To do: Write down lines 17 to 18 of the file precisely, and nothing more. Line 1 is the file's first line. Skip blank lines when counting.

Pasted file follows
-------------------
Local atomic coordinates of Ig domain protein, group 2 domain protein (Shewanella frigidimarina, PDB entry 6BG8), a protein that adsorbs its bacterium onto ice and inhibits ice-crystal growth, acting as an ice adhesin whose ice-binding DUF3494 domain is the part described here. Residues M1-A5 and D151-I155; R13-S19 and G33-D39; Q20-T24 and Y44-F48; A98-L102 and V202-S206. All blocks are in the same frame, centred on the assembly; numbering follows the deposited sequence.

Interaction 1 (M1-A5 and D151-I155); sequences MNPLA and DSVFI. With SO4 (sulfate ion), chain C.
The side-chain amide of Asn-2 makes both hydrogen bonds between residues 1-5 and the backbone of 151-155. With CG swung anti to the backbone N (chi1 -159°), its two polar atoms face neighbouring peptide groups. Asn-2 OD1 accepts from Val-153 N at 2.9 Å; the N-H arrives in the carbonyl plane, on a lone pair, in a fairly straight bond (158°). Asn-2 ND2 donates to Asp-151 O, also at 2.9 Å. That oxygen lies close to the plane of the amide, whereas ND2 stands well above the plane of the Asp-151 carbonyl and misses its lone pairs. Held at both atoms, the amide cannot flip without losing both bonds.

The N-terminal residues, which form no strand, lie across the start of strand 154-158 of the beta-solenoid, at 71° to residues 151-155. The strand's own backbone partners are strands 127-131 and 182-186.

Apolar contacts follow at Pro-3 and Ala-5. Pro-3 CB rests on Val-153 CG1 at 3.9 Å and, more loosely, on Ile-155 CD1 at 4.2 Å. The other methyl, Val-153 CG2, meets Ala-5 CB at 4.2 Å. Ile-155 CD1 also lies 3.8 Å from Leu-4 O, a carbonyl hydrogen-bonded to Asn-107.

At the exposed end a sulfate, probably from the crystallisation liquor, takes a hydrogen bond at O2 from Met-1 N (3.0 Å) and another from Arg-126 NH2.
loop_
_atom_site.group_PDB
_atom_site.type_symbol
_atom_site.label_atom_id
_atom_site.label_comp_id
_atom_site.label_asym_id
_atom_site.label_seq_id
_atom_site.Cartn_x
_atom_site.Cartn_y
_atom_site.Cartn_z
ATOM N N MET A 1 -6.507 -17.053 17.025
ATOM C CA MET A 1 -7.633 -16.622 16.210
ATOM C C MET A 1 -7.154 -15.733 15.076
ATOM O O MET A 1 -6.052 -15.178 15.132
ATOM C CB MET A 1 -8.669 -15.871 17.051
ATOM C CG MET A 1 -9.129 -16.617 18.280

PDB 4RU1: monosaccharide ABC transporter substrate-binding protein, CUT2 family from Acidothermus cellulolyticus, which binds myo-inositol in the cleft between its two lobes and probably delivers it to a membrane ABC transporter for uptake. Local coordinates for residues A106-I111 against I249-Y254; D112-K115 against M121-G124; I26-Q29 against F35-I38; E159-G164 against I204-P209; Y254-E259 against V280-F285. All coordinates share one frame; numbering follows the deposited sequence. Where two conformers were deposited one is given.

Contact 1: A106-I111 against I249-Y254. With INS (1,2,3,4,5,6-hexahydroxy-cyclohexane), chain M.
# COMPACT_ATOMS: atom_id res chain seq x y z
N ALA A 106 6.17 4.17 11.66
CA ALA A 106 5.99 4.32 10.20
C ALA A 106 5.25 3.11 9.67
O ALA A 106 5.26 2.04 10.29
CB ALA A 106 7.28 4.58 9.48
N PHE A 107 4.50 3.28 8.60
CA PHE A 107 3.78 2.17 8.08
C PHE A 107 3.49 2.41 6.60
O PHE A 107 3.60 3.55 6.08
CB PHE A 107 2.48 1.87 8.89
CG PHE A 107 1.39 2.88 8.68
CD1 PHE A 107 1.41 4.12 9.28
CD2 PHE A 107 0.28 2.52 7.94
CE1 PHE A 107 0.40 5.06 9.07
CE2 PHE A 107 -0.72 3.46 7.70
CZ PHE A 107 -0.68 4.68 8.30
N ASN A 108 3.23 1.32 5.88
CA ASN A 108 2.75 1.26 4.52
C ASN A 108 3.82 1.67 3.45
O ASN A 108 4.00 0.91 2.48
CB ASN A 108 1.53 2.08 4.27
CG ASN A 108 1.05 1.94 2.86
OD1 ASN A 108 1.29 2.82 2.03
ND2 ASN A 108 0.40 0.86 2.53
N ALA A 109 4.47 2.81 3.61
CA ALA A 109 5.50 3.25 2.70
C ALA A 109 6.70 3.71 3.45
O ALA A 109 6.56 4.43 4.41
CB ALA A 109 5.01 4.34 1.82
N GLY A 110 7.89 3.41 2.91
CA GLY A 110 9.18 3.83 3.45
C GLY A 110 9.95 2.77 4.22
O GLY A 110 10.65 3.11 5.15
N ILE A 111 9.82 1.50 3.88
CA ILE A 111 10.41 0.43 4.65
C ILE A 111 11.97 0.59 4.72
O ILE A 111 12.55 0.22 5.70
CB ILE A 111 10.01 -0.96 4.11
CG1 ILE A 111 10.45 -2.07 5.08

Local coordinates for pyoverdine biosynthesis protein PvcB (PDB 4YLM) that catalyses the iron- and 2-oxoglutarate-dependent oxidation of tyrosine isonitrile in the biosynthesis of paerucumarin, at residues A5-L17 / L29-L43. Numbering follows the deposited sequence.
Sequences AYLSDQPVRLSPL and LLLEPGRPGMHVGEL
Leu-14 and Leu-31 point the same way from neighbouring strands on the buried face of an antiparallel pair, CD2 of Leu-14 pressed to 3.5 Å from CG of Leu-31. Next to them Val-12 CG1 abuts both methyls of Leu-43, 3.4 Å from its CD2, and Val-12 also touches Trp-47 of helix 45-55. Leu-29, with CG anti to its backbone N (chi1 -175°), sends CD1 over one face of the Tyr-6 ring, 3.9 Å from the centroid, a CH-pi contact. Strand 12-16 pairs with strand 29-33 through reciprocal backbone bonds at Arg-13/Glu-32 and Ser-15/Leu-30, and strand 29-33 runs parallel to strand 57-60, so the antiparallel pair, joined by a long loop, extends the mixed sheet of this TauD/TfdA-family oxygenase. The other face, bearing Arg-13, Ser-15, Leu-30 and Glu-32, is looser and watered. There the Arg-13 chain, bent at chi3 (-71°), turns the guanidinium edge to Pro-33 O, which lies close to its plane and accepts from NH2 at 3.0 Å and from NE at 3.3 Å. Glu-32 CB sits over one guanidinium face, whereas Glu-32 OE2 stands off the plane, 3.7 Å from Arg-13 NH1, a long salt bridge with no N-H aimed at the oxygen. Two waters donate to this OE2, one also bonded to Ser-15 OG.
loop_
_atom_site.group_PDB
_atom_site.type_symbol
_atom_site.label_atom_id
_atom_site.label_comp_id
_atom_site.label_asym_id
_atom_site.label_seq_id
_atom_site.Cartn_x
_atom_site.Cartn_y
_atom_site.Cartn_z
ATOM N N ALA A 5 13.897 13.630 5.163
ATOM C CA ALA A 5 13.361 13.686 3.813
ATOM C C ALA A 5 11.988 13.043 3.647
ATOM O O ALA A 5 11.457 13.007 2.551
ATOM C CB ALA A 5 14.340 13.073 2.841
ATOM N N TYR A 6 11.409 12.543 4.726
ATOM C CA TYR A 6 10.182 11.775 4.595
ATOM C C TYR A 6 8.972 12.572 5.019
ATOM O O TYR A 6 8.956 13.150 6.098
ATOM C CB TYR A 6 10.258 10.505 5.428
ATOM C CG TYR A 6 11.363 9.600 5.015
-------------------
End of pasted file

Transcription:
ATOM N N MET A 1 -6.507 -17.053 17.025
ATOM C CA MET A 1 -7.633 -16.622 16.210